World Heritage Sites

Bhaktapur Durbar Square - about 5 mins of walk east of Krishna House

Located in side Kathmandu valley the town of Bhaktapur was founded in the 12th century by the King Ananada Dev Malla. From the 12th until 15th century, it remained as the capital of the Malla dynasty. The multitude of temples adorning the city goes well with the name ‘Bhaktapur’ that literally means ‘town of devotees.’ Today the entire town consisting of temples, monasteries, courtyards and houses decorated with woodcarvings has been maintained to preserve its medieval characteristics. Interestingly, people living here practice ancient culture and traditions giving the feel of living museum to Bhaktapur. In harmony with the charm of mountainous country, hills and villages surround the medieval town of Bhaktapur with natural beauty.

Changu Narayan Temple - about 8 km north of Krishna House ( hiking 1.5hrs / driving 15 mins )

Perched majestically on Western hillock of Dolagiri ridge, overlooking the valley floor, artistically built in pagoda style, the two-storied historic temple of Changu Narayan is a sight to behold. The belief is that God resided in this sacred site from the time unknown. Changu Narayan is known as Chapa Narayan, Champak Narayan and Garuda Narayan too. Although the temple is dedicated to Lord Vishnu, the protector, it is visited not only by Vaisnabs, but by Budhists, Ganpats (worshippers of Lord Ganesh), Shaktas (worshippers of Goddess Shakti ), in other words by all Hindus alike. Identified as the oldest temple and one of the nation's eight World heritage sites by UNESCO, the popularity of the temple site area is heightened by visitors from other nations.
Garuda in Changu NarayanThe sacred site of Changu Narayan temple, dating back further than the 4th century is the oldest monument listed in the World heritage site in Nepal. Lord Visnu, the protector, resides inside the two - storied pagoda styled temple. Originally built in the 3rd century the temple exhibits highly skilled craft in its woodcarvings, stone carvings and metal carvings. Strewn in its courtyard there are stone inscription of King Mandev from the year 467 AD, statue of Garuda from the same time, and numerous idols dipicting different incarnations of Lord Visnu.

Kathmandu Durbar Square - about 15 km west of Krishna House - 40 mins drive

A World Heritage Site, Kathmandu Durbar Square is abundant with old palaces, temples, images of deities and old buildings, a majority of them built in between 15th to 18th century during the reign of Malla dynasty. Hanuman dhoka – the main gateway to the palace, Taleju temple, abode of the Living Goddess, fierce image of Kal Bhairab, the ferocious mask of Akash Bhairab, stone column of King Pratap Malla, temples adorned with woodcarvings and specially people who come to worship the deities are the attractions of Kathmandu Durbar Square.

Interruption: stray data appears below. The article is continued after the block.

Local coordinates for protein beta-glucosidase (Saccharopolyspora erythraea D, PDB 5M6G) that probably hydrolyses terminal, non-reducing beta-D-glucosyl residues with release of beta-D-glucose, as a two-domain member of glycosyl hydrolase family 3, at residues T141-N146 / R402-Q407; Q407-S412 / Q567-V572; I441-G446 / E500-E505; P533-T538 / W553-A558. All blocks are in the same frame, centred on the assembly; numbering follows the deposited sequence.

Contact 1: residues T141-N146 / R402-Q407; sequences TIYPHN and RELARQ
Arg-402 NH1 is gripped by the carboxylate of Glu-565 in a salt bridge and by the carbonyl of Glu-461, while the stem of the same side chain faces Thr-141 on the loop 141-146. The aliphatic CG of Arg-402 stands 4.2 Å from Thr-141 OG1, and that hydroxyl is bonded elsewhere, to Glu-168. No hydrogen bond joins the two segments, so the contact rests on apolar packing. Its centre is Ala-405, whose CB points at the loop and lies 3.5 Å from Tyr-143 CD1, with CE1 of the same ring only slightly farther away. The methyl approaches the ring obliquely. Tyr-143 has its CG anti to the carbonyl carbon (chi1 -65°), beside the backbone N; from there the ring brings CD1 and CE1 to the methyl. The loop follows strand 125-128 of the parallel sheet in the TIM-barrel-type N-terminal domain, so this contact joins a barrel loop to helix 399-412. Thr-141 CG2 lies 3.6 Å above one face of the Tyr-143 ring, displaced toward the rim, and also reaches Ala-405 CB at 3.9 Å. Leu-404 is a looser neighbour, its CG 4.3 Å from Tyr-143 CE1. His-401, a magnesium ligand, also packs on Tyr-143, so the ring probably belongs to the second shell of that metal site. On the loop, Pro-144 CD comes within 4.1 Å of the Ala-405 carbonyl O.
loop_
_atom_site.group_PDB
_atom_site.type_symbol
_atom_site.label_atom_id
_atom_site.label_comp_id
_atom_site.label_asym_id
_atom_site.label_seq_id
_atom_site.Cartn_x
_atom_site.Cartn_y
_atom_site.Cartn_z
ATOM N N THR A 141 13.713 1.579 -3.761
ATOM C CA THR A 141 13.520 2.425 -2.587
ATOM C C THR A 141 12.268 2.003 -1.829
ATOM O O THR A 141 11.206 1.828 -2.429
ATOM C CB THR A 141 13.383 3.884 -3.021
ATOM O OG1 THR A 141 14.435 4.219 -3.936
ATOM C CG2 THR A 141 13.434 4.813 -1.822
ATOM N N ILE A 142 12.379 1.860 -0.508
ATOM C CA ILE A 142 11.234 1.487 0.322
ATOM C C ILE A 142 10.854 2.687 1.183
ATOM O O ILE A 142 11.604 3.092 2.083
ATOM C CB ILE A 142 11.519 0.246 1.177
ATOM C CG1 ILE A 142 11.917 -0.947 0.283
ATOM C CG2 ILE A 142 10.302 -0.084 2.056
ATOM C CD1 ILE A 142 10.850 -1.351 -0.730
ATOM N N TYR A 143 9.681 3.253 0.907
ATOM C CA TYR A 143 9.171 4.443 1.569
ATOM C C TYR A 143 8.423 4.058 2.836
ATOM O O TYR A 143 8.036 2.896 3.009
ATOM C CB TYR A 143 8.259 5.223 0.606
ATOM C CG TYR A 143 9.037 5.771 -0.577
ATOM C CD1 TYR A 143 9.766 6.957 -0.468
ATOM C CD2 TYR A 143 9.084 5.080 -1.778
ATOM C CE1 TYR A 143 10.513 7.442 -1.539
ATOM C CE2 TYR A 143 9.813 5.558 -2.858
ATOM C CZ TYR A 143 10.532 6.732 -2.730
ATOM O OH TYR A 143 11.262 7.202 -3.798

Patan durbar square - about 13 km southwest of Krishna House - 35 mins drive
The city of Patan is also known as 'Lalitpur' - the town of beauty. The name is justified by ancient art and architectural designs found profuse in temples and palaces of Patan Durbar Square, the palatial area of Patan. Similar to Kathmandu Durbar Square the monuments here date back to Malla dynasty. The infamous Krishna temple, the museum inside Keshab Narayan chowk, Sundari chowk, Bhimsen temple, Taleju temple, the nearby Mahaboudha and the golden temple are the major artistic attractions of this area.

Swoyambhunath Stupa - about 17 km west of Krishna House - 45 mins drive

Built on top of a hill in Kathmandu valley, the World heritage site of Swoyambhunath is an ideal spot for the all around panorama of the valley, the scenic beauty enhanced by the hills and the snowy mountains in the backdrop. Although a Buddhist shrine, Hindus pay homage too, signifying a strong harmony between the Hindus and the Buddhists of Kathmandu valley. The present stupa of Swoyambhunath – 'the self existing one' was built in the 17th century by the then King Pratap Malla. A relic of Lord Buddha is believed to be placed inside the stupa, making it sacred. Swoyambhunath stupa symbolizes 'Nirvana' - the stage where there is no suffering.
Swoyambhunath stupa lies 16 km west of Bhaktapur.

Boudhanath Stupa - about 12 km northwest of Krishna House - 30 mins drive

Boudhanath stupa, a World Heritage Site is the other major Buddhist shrine in Kathmandu valley. The stupa, largest of its kind in the country, is among the biggest throughout the world. Built in the 5th century, during the reign of the King Mandev, the stupa is a structural embodiment of Nirvana. Monasteries dedicated to four different sects of Tibetan Budhism - Nyingmapa, Kagyupa, Gelugpa and Sakyapa - occupy the surrounding vicinity of Boudhanath stupa marking the area as the center of Tibetans who have settled in Nepal.
Pashupatinath Temple - about 10 km northwest of Krishna House - 25 mins drive

Regarded as one of the four sacred Hindu temples in the world the shrine of Pashupatinath is dedicated to Lord Shiva. Built in the 17th century the temple glitters in gold and silver. The two storied, pagoda styled temple features roofs made of gold plates and four entrances at four directions of silver, portraying artistic works of highly skilled craftsmen.


Biskaa Festival

(April 10 - 18, 2019)

'Biskaa Jatra' a major festival in Bhaktapur continues for nine days in April, the time of good weather, spectacular mountain views and flowers.

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Krishna Mandir at Patan Durbar Square